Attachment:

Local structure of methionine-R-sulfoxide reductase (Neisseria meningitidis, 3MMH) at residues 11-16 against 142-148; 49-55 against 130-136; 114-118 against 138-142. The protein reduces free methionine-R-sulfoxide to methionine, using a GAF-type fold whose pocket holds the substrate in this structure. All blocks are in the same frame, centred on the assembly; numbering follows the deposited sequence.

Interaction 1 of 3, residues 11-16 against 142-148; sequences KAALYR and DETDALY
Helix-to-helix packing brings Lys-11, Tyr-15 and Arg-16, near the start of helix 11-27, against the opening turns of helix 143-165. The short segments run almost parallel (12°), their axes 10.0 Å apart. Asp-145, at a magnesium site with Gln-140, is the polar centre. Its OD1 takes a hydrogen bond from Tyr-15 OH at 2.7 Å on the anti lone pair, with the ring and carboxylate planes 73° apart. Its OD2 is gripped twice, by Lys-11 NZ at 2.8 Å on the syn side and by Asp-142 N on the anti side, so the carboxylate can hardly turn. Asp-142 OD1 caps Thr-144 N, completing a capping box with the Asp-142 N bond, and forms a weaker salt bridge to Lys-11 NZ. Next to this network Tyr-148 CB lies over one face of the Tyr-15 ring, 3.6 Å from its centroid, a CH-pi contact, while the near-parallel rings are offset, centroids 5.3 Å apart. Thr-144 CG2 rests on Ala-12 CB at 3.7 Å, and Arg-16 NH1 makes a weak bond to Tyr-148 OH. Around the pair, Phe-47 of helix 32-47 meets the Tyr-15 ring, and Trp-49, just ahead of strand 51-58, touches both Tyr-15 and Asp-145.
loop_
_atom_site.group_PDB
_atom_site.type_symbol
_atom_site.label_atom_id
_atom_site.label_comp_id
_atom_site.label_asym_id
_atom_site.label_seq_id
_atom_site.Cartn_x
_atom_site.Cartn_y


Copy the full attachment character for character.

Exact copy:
Local structure of methionine-R-sulfoxide reductase (Neisseria meningitidis, 3MMH) at residues 11-16 against 142-148; 49-55 against 130-136; 114-118 against 138-142. The protein reduces free methionine-R-sulfoxide to methionine, using a GAF-type fold whose pocket holds the substrate in this structure. All blocks are in the same frame, centred on the assembly; numbering follows the deposited sequence.

Interaction 1 of 3, residues 11-16 against 142-148; sequences KAALYR and DETDALY
Helix-to-helix packing brings Lys-11, Tyr-15 and Arg-16, near the start of helix 11-27, against the opening turns of helix 143-165. The short segments run almost parallel (12°), their axes 10.0 Å apart. Asp-145, at a magnesium site with Gln-140, is the polar centre. Its OD1 takes a hydrogen bond from Tyr-15 OH at 2.7 Å on the anti lone pair, with the ring and carboxylate planes 73° apart. Its OD2 is gripped twice, by Lys-11 NZ at 2.8 Å on the syn side and by Asp-142 N on the anti side, so the carboxylate can hardly turn. Asp-142 OD1 caps Thr-144 N, completing a capping box with the Asp-142 N bond, and forms a weaker salt bridge to Lys-11 NZ. Next to this network Tyr-148 CB lies over one face of the Tyr-15 ring, 3.6 Å from its centroid, a CH-pi contact, while the near-parallel rings are offset, centroids 5.3 Å apart. Thr-144 CG2 rests on Ala-12 CB at 3.7 Å, and Arg-16 NH1 makes a weak bond to Tyr-148 OH. Around the pair, Phe-47 of helix 32-47 meets the Tyr-15 ring, and Trp-49, just ahead of strand 51-58, touches both Tyr-15 and Asp-145.
loop_
_atom_site.group_PDB
_atom_site.type_symbol
_atom_site.label_atom_id
_atom_site.label_comp_id
_atom_site.label_asym_id
_atom_site.label_seq_id
_atom_site.Cartn_x
_atom_site.Cartn_y